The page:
How to Find Answers Today for Tomorrow’s Problems

How to Find Answers Today for Tomorrow’s Problems

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One of the most common counseling questions I am asked, if not the number one counseling question, is, “What am I to do when (such and such) happens in my life?” Anxiousness about a future desired outcome is a common concern for all people.

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What the person is asking is what to do when an anticipated future situation comes to pass. Think about this question for a moment. Is it possible for anyone to gaze into a potential future hope-filled desire and tell how to respond to that situation?

I’m making a distinction between offering general guidance about future possibilities and giving definitive answers regarding future outcomes. There are several reasons a person can’t provide definitive answers to future problems.

  • You have to know the exact details of the future situation.
  • You have to be clear on the context in which the situation happens.
  • You have to know who will be involved in the situation.
  • You have to know what will be said.
  • You have to know what will be meant by what will be said.

There are many other questions to be asked, none of which you can answer, which leads to my aforementioned conclusion: I cannot tell you how to respond in the future. But there are broader issues with trying to give answers to problems that may or may not happen. Two significant ones come to mind.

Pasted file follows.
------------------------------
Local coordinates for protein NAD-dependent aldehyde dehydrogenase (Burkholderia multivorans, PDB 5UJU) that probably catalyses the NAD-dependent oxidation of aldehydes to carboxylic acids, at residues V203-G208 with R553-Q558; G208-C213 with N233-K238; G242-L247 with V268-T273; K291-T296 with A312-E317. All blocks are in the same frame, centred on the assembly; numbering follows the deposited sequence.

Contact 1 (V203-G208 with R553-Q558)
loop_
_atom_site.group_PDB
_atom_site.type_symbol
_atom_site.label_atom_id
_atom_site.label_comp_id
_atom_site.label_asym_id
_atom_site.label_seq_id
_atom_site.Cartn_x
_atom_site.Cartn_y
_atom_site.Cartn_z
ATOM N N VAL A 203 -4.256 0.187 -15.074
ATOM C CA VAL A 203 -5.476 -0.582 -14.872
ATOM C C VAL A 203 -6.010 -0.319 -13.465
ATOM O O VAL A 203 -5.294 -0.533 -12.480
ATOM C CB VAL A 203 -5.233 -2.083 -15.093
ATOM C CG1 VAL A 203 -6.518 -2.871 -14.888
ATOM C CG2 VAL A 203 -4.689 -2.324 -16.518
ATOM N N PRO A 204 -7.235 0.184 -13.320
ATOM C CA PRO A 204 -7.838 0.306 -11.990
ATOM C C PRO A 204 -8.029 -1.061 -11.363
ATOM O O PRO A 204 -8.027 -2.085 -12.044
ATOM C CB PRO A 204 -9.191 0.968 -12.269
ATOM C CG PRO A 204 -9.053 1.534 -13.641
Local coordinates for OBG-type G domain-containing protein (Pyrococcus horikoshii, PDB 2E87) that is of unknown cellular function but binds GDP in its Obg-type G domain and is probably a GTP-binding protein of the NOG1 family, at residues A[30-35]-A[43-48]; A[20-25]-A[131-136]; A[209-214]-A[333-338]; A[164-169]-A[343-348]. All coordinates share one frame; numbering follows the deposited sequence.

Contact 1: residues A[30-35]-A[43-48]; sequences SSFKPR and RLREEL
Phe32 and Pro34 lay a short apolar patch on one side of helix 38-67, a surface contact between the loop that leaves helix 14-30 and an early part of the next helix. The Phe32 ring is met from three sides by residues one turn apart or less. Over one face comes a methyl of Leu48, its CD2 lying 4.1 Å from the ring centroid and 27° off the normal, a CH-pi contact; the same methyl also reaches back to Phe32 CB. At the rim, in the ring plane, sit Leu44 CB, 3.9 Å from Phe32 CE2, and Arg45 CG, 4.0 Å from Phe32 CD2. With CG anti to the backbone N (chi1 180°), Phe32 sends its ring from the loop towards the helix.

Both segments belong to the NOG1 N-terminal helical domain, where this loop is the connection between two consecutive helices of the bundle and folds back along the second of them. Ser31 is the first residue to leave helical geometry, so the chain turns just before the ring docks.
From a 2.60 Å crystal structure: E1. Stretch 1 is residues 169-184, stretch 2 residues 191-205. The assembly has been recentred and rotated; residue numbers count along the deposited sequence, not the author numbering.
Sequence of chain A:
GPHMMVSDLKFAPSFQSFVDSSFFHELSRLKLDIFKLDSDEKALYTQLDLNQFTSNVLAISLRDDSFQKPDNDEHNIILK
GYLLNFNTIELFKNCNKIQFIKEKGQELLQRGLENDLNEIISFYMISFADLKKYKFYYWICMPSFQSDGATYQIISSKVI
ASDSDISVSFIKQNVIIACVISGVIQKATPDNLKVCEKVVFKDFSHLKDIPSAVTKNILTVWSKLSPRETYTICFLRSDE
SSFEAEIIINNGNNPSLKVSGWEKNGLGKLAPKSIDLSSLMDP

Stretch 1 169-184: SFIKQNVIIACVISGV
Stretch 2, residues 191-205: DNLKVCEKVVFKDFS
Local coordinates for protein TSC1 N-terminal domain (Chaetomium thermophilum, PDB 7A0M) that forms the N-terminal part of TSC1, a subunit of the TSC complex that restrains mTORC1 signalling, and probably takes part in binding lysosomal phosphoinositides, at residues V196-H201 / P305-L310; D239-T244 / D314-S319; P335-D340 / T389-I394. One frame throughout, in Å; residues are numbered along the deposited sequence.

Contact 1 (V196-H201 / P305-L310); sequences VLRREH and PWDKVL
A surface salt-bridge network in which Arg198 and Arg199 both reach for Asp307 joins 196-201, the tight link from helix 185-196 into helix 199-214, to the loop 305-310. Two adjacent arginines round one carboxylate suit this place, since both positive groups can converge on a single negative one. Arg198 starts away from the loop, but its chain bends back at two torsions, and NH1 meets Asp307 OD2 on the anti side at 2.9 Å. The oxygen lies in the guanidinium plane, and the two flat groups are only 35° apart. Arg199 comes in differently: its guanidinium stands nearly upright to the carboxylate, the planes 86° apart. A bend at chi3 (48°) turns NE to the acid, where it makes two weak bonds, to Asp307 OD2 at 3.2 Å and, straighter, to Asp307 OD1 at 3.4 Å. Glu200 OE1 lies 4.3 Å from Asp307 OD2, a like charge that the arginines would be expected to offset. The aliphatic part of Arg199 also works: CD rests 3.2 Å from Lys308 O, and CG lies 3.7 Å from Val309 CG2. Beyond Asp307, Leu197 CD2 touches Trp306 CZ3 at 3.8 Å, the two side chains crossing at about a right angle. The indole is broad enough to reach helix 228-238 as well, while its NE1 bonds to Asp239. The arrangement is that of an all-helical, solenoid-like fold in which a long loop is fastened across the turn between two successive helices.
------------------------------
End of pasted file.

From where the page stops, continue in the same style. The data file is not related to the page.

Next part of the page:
• Scripting out solutions to future problems negates faith in God.
    • Scripting out solutions to future problems negates the Spirit of God.

If you have the answers today for tomorrow’s problems, you do not need to rely (faith) on God, and you don’t need to seek the Spirit’s input in the moment of need. When Paul thought about these things, he framed them this way:

My beloved, as you have always obeyed, so now, not only as in my presence but much more in my absence, work out your own salvation with fear and trembling, for it is God who works in you, both to will and to work for his good pleasure (Philippians 2:12-13).

Paul was aware of the potential for a pastor, counselor, or mentor dependence. He was encouraging the Philippians by reminding them how they possessed all they needed for life and godliness (2 Peter 1:3). He was letting them know that the Lord would complete the work that He had begun in them (Philippians 1:6; 1 Corinthians 1:8-9).